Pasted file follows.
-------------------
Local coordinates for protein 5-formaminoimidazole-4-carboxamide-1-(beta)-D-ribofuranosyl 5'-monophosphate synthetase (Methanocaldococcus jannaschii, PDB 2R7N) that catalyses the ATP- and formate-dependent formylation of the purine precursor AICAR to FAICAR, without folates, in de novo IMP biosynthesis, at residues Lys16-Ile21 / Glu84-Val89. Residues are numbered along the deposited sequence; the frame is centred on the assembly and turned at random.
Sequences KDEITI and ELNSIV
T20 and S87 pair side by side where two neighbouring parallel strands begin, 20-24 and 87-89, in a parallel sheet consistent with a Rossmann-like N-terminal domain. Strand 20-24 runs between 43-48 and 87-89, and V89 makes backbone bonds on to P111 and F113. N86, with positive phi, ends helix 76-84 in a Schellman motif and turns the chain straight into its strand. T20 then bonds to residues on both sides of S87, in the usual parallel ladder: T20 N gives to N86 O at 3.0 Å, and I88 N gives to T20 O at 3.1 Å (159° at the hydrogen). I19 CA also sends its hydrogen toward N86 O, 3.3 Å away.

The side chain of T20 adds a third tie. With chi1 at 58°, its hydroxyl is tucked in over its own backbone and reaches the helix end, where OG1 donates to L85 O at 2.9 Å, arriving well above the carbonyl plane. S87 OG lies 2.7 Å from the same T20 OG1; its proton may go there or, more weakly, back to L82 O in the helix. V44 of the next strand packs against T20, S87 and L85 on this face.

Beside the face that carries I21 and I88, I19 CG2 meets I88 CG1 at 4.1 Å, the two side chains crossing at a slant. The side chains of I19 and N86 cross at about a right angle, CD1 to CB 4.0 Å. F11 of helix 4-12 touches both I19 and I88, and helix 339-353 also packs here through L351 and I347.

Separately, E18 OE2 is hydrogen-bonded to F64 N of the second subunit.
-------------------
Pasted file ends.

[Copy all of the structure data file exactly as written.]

Local coordinates for protein 5-formaminoimidazole-4-carboxamide-1-(beta)-D-ribofuranosyl 5'-monophosphate synthetase (Methanocaldococcus jannaschii, PDB 2R7N) that catalyses the ATP- and formate-dependent formylation of the purine precursor AICAR to FAICAR, without folates, in de novo IMP biosynthesis, at residues Lys16-Ile21 / Glu84-Val89. Residues are numbered along the deposited sequence; the frame is centred on the assembly and turned at random.
Sequences KDEITI and ELNSIV
T20 and S87 pair side by side where two neighbouring parallel strands begin, 20-24 and 87-89, in a parallel sheet consistent with a Rossmann-like N-terminal domain. Strand 20-24 runs between 43-48 and 87-89, and V89 makes backbone bonds on to P111 and F113. N86, with positive phi, ends helix 76-84 in a Schellman motif and turns the chain straight into its strand. T20 then bonds to residues on both sides of S87, in the usual parallel ladder: T20 N gives to N86 O at 3.0 Å, and I88 N gives to T20 O at 3.1 Å (159° at the hydrogen). I19 CA also sends its hydrogen toward N86 O, 3.3 Å away.

The side chain of T20 adds a third tie. With chi1 at 58°, its hydroxyl is tucked in over its own backbone and reaches the helix end, where OG1 donates to L85 O at 2.9 Å, arriving well above the carbonyl plane. S87 OG lies 2.7 Å from the same T20 OG1; its proton may go there or, more weakly, back to L82 O in the helix. V44 of the next strand packs against T20, S87 and L85 on this face.

Beside the face that carries I21 and I88, I19 CG2 meets I88 CG1 at 4.1 Å, the two side chains crossing at a slant. The side chains of I19 and N86 cross at about a right angle, CD1 to CB 4.0 Å. F11 of helix 4-12 touches both I19 and I88, and helix 339-353 also packs here through L351 and I347.

Separately, E18 OE2 is hydrogen-bonded to F64 N of the second subunit.